- LePage signed a conservative proposal to incentivize comparison shopping for health care procedures into law on Monday. The governor held a low-key signing ceremony for a bill sponsored by Sen. Rodney Whittemore, R-Skowhegan, that will require Maine health insurance carriers to offer certain plans in which enrollees are incentivized to shop across state providers for comparable procedures in four categories: physical and occupational therapy, radiology and imaging, lab services and infusion therapy. Under the bill, people who have health savings accounts will be able to be credited for choosing low-cost procedures — gleaned from a Maine Health Data Organization database — in the form of cash payments, premium reductions, gift cards and other ways. In a statement, Whittemore said the bill will “create constructive competition” among providers. It was lobbied by the conservative Maine Heritage Policy Center and passed without roll-call votes in both legislative chambers. — Michael Shepherd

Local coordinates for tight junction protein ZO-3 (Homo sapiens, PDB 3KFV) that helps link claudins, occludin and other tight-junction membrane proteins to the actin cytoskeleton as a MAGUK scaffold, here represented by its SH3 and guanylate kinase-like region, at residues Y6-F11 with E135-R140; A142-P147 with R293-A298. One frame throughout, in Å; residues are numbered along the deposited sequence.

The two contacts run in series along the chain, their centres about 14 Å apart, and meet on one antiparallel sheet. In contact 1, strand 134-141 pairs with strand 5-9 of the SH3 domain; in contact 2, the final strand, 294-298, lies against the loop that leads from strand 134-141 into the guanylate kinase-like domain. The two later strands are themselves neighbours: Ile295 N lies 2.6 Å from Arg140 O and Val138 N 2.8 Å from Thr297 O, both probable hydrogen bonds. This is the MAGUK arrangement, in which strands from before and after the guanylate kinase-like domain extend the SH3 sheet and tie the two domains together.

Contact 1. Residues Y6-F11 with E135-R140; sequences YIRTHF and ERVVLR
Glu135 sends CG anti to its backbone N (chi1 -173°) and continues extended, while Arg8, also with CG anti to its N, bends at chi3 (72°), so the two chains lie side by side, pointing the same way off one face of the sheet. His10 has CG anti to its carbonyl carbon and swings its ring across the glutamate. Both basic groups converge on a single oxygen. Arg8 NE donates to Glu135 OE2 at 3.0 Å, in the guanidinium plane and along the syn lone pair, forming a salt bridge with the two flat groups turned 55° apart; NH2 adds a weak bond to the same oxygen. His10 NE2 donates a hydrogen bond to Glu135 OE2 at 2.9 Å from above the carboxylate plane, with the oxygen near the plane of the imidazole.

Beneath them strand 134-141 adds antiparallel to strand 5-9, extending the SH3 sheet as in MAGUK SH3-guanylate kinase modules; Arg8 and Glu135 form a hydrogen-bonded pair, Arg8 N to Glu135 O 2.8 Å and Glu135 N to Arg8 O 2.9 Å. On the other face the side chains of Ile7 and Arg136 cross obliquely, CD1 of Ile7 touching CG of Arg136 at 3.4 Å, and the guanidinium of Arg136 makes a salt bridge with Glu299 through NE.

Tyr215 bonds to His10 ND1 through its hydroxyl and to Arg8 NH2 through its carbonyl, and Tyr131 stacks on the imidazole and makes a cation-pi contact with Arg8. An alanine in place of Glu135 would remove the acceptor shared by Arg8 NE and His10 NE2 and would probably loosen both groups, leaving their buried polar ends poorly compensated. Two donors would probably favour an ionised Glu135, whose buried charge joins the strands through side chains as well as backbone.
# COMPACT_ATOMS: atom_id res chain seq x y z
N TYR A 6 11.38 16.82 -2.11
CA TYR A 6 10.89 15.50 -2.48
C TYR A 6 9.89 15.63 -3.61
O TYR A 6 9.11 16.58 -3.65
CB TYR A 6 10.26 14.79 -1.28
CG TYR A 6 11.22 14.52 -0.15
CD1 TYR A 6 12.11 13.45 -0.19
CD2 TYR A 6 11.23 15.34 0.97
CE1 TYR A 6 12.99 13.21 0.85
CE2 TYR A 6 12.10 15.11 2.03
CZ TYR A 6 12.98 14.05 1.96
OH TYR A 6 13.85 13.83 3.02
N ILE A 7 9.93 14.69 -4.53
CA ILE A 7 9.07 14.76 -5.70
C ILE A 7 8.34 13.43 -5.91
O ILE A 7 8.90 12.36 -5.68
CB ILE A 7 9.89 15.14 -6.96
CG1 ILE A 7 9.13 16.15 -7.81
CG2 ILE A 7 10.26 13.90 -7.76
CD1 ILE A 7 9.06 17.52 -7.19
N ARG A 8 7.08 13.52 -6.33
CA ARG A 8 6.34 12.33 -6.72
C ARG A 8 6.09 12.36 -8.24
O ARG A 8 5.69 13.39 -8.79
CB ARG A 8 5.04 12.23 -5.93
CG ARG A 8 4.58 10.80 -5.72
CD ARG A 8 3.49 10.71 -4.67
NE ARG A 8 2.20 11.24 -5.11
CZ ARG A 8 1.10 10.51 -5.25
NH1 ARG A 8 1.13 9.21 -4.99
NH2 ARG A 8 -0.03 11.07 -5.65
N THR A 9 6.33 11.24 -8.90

- The minimum wage referendum’s treatment of tipped wages survived on Monday — but it’s looking like it will only live through the summer. On Tuesday, 12 Democrats in the Maine Senate blocked a bill from Sen. Roger Katz, R-Augusta, to roll back a phase-out of the tipped minimum wage that passed as part of a minimum wage increase in a 2016 referendum, with Katz’s bill failing by one vote to get the two-thirds approval needed for immediate enactment. But the bill still has huge support and should pass the Legislature as a regular bill this week and be signed by Gov. Paul LePage. Either way, it’s set to take effect at the beginning of 2018. — Michael Shepherd
- Attorney General Janet Mills is part of a coalition investigating opioid manufacturers for their role in a national crisis. The Democrat’s office said in a Monday statement that she’s part of a bipartisan group of top state attorneys who are investigating the role that opioid manufacturers “may have played in creating or prolonging this epidemic.” The statement was vague and didn’t reveal targets of the investigation or whether it’s a criminal or civil investigation. It’s unclear how many states are involved, but Reuters reported last week that Massachusetts, Texas, Illinois and Pennsylvania are leading the effort with a majority of states represented. Maine averaged more than one drug overdose death per day in 2016, fueled by a rise in deaths from fentanyl and heroin. — Michael Shepherd
Clarification: This item has been changed to reflect that the tip credit change would take effect in 2018.
Today in A-town